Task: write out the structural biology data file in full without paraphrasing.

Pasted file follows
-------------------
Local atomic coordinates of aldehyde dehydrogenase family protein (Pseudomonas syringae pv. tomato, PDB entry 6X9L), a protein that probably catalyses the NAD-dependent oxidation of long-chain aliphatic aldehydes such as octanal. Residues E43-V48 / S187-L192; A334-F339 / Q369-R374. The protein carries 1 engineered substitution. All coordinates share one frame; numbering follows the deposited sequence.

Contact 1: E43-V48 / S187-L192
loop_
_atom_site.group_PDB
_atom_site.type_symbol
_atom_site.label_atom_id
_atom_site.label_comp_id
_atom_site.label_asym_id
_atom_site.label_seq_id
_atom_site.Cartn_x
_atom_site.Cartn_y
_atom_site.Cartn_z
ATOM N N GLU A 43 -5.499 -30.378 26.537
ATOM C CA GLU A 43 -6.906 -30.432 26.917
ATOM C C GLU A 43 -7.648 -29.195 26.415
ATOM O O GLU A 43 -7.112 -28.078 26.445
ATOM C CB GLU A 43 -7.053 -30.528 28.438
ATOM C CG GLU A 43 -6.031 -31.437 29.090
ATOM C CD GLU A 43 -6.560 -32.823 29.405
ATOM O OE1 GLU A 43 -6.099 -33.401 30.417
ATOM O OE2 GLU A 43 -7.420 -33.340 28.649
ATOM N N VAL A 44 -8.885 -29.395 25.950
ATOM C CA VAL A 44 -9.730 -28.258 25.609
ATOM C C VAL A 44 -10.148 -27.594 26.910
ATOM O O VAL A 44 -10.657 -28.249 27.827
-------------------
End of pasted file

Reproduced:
Local atomic coordinates of aldehyde dehydrogenase family protein (Pseudomonas syringae pv. tomato, PDB entry 6X9L), a protein that probably catalyses the NAD-dependent oxidation of long-chain aliphatic aldehydes such as octanal. Residues E43-V48 / S187-L192; A334-F339 / Q369-R374. The protein carries 1 engineered substitution. All coordinates share one frame; numbering follows the deposited sequence.

Contact 1: E43-V48 / S187-L192
loop_
_atom_site.group_PDB
_atom_site.type_symbol
_atom_site.label_atom_id
_atom_site.label_comp_id
_atom_site.label_asym_id
_atom_site.label_seq_id
_atom_site.Cartn_x
_atom_site.Cartn_y
_atom_site.Cartn_z
ATOM N N GLU A 43 -5.499 -30.378 26.537
ATOM C CA GLU A 43 -6.906 -30.432 26.917
ATOM C C GLU A 43 -7.648 -29.195 26.415
ATOM O O GLU A 43 -7.112 -28.078 26.445
ATOM C CB GLU A 43 -7.053 -30.528 28.438
ATOM C CG GLU A 43 -6.031 -31.437 29.090
ATOM C CD GLU A 43 -6.560 -32.823 29.405
ATOM O OE1 GLU A 43 -6.099 -33.401 30.417
ATOM O OE2 GLU A 43 -7.420 -33.340 28.649
ATOM N N VAL A 44 -8.885 -29.395 25.950
ATOM C CA VAL A 44 -9.730 -28.258 25.609
ATOM C C VAL A 44 -10.148 -27.594 26.910
ATOM O O VAL A 44 -10.657 -28.249 27.827